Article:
Novel Politics aims to change the current consensus of thinking about the nineteenth-century novel. This assumes that the novel is structured by bourgeois ideology and morality, so that its default position is conservative and hegemonic. Such critique comes alike from Marxists, readers of nineteenth-century liberalism, and critics making claims for the working-class novel, and systematically under-reads democratic imaginations and social questioning in novels of the period.
To undo such readings means evolving a new praxis of critical writing. Rather than addressing the explicitly political and deeply limited accounts of the machinery of franchise and ballot in texts, it is important to create a poetics of the novel that opens up its radical aspects. This can be done partly by taking a new look at some classic nineteenth-century political texts (Mill, De Tocqueville, Hegel), but centrally by exploring four claims: the novel is an open Inquiry (compare philosophical Inquiries of the Enlightenment contemporary with the novel's genesis), a lived interrogation, not a pre-formed political document; radical thinking requires radical formal experiment, creating generic and ideological disruption simultaneously and putting the so-called realist novel and its values under pressure; the poetics of social and phenomenological space reveals an analysis of the dispossessed subject, not the bildung of success or overcoming; the presence of the aesthetic and art works in the novel is a constant source of social questioning.
Among texts discussed, six novels of illegitimacy, from Jane Austen to Scott to George Eliot and George Moore, stand out because illegitimacy, with its challenge to social norms, is a test case for the novelist, and a growing point of the democratic imagination.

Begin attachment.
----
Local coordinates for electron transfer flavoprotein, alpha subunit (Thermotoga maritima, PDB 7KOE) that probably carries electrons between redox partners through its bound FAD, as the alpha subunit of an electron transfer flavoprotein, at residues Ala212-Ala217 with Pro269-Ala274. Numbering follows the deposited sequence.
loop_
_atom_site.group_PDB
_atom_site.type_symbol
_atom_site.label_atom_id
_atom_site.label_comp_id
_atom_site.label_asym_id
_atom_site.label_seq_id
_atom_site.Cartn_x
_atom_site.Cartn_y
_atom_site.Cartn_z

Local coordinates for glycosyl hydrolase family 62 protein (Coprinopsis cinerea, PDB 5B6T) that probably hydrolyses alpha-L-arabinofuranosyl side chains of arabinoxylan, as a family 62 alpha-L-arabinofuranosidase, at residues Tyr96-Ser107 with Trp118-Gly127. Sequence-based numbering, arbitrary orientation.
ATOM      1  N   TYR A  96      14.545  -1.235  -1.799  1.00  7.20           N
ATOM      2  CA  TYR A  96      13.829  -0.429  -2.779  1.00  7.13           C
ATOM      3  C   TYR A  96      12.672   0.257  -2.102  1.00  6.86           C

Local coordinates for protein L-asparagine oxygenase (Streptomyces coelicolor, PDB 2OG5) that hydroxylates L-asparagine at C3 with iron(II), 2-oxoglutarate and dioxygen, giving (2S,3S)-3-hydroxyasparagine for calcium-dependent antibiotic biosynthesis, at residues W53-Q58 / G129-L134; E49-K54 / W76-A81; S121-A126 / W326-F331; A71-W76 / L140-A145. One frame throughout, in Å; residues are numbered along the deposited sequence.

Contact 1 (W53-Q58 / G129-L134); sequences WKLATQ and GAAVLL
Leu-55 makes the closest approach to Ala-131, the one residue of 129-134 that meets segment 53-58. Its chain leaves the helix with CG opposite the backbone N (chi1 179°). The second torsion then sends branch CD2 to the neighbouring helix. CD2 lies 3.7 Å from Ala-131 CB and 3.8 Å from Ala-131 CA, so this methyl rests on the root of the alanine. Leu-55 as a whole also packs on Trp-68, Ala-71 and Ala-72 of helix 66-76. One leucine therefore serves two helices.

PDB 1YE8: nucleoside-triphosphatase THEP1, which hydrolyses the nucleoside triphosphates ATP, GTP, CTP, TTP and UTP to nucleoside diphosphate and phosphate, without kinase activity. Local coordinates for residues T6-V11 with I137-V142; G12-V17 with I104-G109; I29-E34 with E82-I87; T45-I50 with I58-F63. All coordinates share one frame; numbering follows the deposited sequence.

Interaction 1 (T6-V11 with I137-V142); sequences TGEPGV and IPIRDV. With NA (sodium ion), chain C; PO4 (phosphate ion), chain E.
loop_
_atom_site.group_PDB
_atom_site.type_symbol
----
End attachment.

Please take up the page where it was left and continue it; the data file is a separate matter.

Isobel Armstrong, Emeritus Professor, Birkbeck, University of London
Isobel Armstrong's career has been characterised by changes of location and the pleasure of different intellectual contexts. Beginning at University College London, she taught English and Victorian Studies at Leicester and Southampton, latterly returning to London University and to Birkbeck College. She has been Visiting Professor at Harvard, Johns Hopkins, and Princeton, and teaches on the Middlebury Bread Loaf MA. Armstrong is a Fellow of the British Academy and elected to the American Academy. Her book Victorian Glassworlds(OUP, 2008) won the MLA's James Russell Lowell Prize in 2009.
Table of Contents
Part I: Democratic Imaginaries
2. Illegitimacy: Genealogy Out of Place
3. 'The Republic of my Imagination': Democratic Imaginations and Dialogic Print Culture
Part 2: Poetics for a Democratic Imagination
4. Four Principles of Democratic Reading
5. Reading for Democratic Imaginations: Inquiry, Form, and Illegitimate Mothers
6. Reading for Democratic Imaginations: Inquiry, Form, and Illegitimate Children
7. 'Absolutely destitute'
8. The Aesthetic: Representation
9. The Aesthetic and Bodies: Singing, Acting, Voicing Freedoms Ballads
Conclusion: Parting Questions